In a recent decision, the Supreme Court ruled on the validity of arbitration clauses, and when they can be struck down as being violative of constitutional norms.

Recently, the Indian Supreme Court ruled on whether an arbitration agreement can be struck down as being in violation of the Constitution of India, and particularly, the fundamental right to equality under Article 14 of the Constitution. In doing so, the Court in Lombardi Engineering Limited v. Uttarakhand Jal Vidyut Nigam Limited1, could have paved the way for a wider scrutiny of the fairness of arbitration clauses. The Court held that a clause mandating a pre-deposit of 7% of the claim amount was invalid, as being contrary to arbitrary and violative of the right to equality under Article 14.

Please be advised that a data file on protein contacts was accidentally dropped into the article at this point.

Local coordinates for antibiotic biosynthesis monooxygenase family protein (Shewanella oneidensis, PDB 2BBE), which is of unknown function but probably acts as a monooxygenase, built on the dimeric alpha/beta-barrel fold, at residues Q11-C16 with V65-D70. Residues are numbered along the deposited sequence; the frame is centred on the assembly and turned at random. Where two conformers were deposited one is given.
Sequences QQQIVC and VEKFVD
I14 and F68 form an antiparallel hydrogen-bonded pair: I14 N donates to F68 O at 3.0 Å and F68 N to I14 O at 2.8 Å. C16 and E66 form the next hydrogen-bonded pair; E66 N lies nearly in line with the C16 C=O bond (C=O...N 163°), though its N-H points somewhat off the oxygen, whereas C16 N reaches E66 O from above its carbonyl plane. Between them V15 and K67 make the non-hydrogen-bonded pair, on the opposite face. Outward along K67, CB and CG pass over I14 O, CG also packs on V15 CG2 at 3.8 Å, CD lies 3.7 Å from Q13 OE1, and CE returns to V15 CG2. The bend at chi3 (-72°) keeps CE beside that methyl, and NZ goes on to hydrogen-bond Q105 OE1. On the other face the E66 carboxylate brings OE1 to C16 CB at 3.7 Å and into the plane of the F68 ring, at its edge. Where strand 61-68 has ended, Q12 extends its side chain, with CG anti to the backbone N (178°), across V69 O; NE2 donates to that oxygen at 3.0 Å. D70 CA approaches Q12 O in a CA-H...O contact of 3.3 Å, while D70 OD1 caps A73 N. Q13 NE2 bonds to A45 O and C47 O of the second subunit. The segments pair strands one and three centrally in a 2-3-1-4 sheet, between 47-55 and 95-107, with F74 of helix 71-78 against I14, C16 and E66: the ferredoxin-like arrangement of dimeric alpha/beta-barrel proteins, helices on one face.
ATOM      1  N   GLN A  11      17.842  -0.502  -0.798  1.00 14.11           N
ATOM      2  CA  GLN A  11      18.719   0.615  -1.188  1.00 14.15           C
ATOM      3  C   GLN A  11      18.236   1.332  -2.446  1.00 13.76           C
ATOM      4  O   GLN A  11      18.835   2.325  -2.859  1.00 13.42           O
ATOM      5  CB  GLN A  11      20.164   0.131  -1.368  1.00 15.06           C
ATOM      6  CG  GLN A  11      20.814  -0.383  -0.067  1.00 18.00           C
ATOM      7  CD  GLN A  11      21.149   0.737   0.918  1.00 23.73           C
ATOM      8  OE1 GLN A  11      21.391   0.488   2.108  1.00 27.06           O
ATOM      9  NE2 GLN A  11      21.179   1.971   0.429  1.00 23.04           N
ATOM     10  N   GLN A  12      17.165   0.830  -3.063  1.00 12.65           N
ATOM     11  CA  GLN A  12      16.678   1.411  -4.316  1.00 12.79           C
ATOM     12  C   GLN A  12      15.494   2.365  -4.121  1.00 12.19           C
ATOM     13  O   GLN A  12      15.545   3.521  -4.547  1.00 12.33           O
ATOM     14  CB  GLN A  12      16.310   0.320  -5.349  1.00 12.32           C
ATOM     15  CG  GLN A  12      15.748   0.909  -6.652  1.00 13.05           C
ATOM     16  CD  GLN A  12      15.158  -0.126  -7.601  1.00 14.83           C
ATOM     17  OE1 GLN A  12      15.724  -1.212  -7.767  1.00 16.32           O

The Appellant, Lombardi Engineering ("Lombardi"), a design consultancy firm based in Switzerland entered into a contract with Uttarakhand Project Development and Construction Corporation Limited for providing consultancy services in relation to a Hydro Electric Project ("Project"). The Project was later taken over by Uttarakhand Jal Vidyut Nigam Ltd. ("UJVNL"), the Respondent. Clause 53 read with Clause 55 of the General Conditions of Contract ("GCC"), set out the arbitration agreement between the parties. Clause 55.1(b)(I) provided for a condition to pre-deposit 7% of the claimed amount to be kept as a security deposit, as a pre-condition for invoking arbitration.

When disputes arose between the parties, Lombardi issued a notice of arbitration dated 06.05.2022, calling upon UJVNL to appoint an arbitrator in terms of the arbitration clause. However, the Respondent issued a termination letter dated 09.05.2022, thereby terminating the contract. Lombardi filed an application under S. 11(6) of the Arbitration & Conciliation Act 1996 ("the 1996 Act"), before the Supreme Court. One of the central questions was regarding the validity of the pre-condition for a deposit in clause 55 of the GCC.